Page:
Mixed with solid reviews about all-time record highs for monthly natural gas and oil production in North Dakota’s Bakken Shale and Williston Basin region, the director of the state’s Department of Mineral Resources (DMR) sounded words of caution last week that the drilling boom is showing some signs of easing.

DMR Director Lynn Helms’ comments appeared to contrast the state’s latest production report, which indicated that the number of producing wells at the end of July reached an all-time high (7,467) as did the number of new drilling permits issued (266, plus one seismic). However, even with “great weather for drilling and hydraulic fracturing [fracking],” Helms said the production increase from June to July was 1.4%, the lowest month-over-month increase since April 2011. A declining rig count — now in the 190-195 range — is one major reason for the slowdown.

“The combined effect of several factors [including the rig count decline] has led to a noticeable slowing of activity and production growth,” said Helms. Operators are transitioning to higher efficiency rigs and implementing cost-cutting programs. “The idle well count increased significantly,” with an estimated 394 wells waiting on fracking services.

New permits in North Dakota surged in August, hitting a monthly high for the year at 260, and the number of spudded wells jumped to 275, topped only by the May total of 285. All of this has happened while the average rig count has gone from 200 in January to 198 in August, with a peak of 213 in July.

Rapidly rising drilling costs that have “consumed” most operators’ capital budgets for the year. This has happened faster than companies anticipated and further hurts future plans given the uncertainty surrounding future federal policies on fracking, Helms said.

Daily natural gas production is increasing at a “slightly faster” pace than oil production, something that has already been identified as putting more pressure on the industry to step up the development of takeaway pipeline capacity and processing facilities, as well as the statewide efforts to cut the percentage of associated natural gas that is being flared.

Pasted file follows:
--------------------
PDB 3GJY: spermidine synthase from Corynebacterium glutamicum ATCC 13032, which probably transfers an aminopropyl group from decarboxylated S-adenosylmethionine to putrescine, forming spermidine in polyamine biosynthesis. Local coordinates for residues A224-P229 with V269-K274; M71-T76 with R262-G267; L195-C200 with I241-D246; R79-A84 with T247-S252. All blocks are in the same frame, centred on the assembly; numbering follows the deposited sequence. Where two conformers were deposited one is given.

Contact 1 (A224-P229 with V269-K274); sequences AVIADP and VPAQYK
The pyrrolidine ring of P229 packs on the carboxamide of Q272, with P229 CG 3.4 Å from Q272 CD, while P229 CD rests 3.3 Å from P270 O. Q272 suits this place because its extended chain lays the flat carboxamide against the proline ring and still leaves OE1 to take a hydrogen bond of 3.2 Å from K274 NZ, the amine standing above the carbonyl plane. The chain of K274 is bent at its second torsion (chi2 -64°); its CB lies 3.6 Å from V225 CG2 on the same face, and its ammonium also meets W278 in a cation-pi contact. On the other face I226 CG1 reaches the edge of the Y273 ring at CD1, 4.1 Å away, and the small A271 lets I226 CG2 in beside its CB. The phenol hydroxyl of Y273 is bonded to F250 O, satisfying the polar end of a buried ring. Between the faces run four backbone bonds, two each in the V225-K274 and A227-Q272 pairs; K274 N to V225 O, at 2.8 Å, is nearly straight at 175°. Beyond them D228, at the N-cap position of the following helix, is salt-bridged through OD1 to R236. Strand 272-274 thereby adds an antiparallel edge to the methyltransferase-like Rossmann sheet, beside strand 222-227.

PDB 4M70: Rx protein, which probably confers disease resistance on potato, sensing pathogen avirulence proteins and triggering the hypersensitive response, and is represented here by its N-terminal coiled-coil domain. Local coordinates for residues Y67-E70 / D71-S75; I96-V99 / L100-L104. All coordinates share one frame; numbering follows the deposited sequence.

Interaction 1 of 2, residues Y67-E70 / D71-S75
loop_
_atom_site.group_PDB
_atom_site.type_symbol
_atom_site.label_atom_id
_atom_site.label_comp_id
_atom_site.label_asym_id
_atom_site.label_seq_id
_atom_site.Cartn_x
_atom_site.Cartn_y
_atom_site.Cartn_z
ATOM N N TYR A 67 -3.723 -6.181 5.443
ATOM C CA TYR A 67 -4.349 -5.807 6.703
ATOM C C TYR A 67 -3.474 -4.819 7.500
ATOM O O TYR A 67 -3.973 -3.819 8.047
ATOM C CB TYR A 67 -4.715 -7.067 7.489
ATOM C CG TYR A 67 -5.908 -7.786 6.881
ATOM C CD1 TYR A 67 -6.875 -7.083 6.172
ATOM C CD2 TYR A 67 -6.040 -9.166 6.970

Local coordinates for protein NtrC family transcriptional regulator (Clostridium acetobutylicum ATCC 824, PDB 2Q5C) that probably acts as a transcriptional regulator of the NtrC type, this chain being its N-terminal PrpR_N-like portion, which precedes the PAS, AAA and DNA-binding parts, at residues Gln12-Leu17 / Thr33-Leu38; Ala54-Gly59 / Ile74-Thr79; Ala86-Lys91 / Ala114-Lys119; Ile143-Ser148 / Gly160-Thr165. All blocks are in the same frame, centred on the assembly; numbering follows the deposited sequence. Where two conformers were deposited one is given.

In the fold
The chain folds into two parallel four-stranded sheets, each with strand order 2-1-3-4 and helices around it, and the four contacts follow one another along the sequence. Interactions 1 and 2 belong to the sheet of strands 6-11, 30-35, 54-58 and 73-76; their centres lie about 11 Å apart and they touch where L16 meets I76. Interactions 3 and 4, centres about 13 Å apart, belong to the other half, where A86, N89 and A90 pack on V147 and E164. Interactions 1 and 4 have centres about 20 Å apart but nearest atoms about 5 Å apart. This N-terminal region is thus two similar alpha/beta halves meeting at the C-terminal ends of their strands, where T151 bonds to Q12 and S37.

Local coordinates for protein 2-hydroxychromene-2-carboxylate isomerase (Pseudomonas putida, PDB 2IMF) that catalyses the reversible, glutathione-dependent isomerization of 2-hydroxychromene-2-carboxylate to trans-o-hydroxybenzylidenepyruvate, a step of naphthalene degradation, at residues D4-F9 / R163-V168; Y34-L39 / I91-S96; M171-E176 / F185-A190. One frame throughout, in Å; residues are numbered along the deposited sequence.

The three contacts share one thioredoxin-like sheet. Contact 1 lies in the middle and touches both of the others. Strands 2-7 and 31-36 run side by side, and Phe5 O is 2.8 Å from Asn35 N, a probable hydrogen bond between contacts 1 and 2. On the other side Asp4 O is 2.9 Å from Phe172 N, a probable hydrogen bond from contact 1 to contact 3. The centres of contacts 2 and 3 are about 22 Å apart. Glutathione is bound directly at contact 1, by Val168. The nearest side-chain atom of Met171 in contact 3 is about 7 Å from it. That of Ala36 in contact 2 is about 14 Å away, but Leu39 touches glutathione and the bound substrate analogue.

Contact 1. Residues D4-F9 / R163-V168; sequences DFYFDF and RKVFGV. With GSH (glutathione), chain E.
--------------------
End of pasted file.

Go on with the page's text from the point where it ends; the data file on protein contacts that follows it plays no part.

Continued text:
DMR’s latest statistics indicated that the rig count is falling throughout the multi-state Williston Basin, although the rig count in neighboring Montana has been “steady” while the numbers in North Dakota have dropped 11% after reaching a high in May. The utilization rate for rigs capable of 20,000-foot well depths has fallen to 90%, but for shallow-well rigs drilling to only 7,000 feet the utilization has increase to 60%, according to DMR. Even the steady increase in drilling permits is explained by Helms as tied to the fact that more multi-well pads are being drilled and locations need to be built before the upcoming winter weather sets in.

Production-wise, the state’s all-time record numbers for gas and oil continued to flow: 22.2 Bcf of gas (718.7 MMcf/d) in July, compared to 20.9 Bcf (699.9 MMcf/d) in June. Crude oil production reached 20.8 million bbl (674,000 b/d) in July, versus 19.9 million bbl (664,618 b/d) in June. Sweet crude prices were down slightly in July month-to-month ($71.13/bbl versus $72.58/bbl in June), but have ramped back up to $85.75/bbl, Helms said.